CD Review: Doug McDonald "View of the City"
Doug McDonald – Guitar
Harvie S – Bass
Steve Williams – Drums
Los Angeles-based guitarist Doug McDonald returned to Queens, New York to record the intimate trio album View of the City. The laid-back session demonstrates both impeccable group synergy and captivating individual expressiveness. The three musicians exchange spontaneous lines in crisp and witty conversations as they embellish the melodies of a mix of originals and standards.
The boppish “Al’s Pals” is energetic and vibrant. It features a clever and delightful back and forth between McDonald and bassist Harvie S. The two men alternate overlaying ad lib phrases and trading bars in a whimsical and dramatic manner over drummer Steve Williams’s percolating beats.
Williams opens the ensemble’s Latinesque interpretation of Kurt Weil’s “Speak Low” with a thunderous solo. McDonald extemporizes with eloquence and breathtaking agility. S takes center stage with mellifluous lyricism as McDonald’s sparse chords provide atmospheric support.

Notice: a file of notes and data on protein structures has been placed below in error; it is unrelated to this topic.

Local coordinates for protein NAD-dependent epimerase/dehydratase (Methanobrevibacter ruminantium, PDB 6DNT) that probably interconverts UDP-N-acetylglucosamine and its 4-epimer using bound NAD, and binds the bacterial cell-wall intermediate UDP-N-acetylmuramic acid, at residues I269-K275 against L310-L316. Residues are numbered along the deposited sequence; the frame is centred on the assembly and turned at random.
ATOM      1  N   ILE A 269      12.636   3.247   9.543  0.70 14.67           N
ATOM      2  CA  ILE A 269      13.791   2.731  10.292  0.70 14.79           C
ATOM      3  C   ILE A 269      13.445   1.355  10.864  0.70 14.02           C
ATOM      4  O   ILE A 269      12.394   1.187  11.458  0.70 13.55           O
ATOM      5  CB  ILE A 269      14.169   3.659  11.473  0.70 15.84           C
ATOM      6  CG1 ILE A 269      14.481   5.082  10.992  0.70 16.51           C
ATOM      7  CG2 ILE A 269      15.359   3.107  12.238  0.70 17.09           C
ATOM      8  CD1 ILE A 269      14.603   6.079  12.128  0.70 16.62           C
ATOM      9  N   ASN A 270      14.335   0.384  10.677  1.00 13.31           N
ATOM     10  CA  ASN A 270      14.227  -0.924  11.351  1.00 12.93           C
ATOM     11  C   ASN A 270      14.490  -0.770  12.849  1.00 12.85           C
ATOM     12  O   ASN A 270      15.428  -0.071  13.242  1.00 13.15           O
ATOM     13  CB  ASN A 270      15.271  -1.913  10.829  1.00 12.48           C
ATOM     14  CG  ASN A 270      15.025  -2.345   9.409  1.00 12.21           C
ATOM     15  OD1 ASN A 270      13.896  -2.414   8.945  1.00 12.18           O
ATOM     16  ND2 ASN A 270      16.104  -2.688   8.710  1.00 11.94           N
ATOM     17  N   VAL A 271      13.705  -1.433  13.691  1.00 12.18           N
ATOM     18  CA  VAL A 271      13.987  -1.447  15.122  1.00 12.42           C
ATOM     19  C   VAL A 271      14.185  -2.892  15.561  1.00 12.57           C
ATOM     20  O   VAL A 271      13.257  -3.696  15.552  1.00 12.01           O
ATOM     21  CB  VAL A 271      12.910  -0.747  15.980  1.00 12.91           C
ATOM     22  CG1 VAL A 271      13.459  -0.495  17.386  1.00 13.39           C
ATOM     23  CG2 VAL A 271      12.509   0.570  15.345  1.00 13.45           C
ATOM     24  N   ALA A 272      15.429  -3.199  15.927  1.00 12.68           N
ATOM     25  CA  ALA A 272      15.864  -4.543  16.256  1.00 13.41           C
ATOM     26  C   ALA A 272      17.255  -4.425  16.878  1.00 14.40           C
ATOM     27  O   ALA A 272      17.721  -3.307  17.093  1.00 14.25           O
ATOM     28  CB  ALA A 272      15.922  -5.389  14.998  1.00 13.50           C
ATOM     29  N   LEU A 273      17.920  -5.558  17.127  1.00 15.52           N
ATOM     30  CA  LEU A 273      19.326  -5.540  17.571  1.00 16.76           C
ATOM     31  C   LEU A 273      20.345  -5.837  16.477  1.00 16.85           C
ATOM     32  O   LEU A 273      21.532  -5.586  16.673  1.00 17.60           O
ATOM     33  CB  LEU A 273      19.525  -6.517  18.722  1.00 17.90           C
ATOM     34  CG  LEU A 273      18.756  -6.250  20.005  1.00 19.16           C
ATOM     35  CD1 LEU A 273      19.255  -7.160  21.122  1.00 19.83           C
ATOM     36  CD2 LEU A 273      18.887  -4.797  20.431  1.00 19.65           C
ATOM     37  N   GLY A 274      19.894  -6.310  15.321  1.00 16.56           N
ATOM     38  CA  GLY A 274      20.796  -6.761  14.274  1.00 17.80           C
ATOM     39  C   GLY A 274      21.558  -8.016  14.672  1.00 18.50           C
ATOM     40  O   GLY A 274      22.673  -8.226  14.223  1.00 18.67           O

The tender ballad “Emily” has a romantic mood and showcases McDonald’s poetic improvisation and his deceptively facile approach to a tune. S matches McDonald’s warm and fluid sound with his emotive, reverberating strings.
The band’s interplay simmers with soul on the McDonald composition “Gateway Blues.” Williams thrills with his polyrhythms while McDonald’s resonant tones burn with an indigo-hued fervor. S again exhibits his breathtaking dexterity in handling his massive instrument as he performs a brief yet poignant soliloquy.
McDonald is equally at home playing bossa nova. He deconstructs the effervescent Antonio Carlos Jobim piece “Corcovado,” unaccompanied, with passion and brilliance. His own “Bossa Don” is an intelligent and infectious tribute to a friend who has recorded McDonald live on several occasions. S matches McDonald in sophistication and elegance as Williams lays down and understated and frothy groove.
McDonald has an easily recognizable style that nevertheless continues to evolve. Rooted firmly in the mainstream, the music on View of the City, similar to his dozen or so other recordings, is far from groundbreaking—yet highly satisfying and full of charm.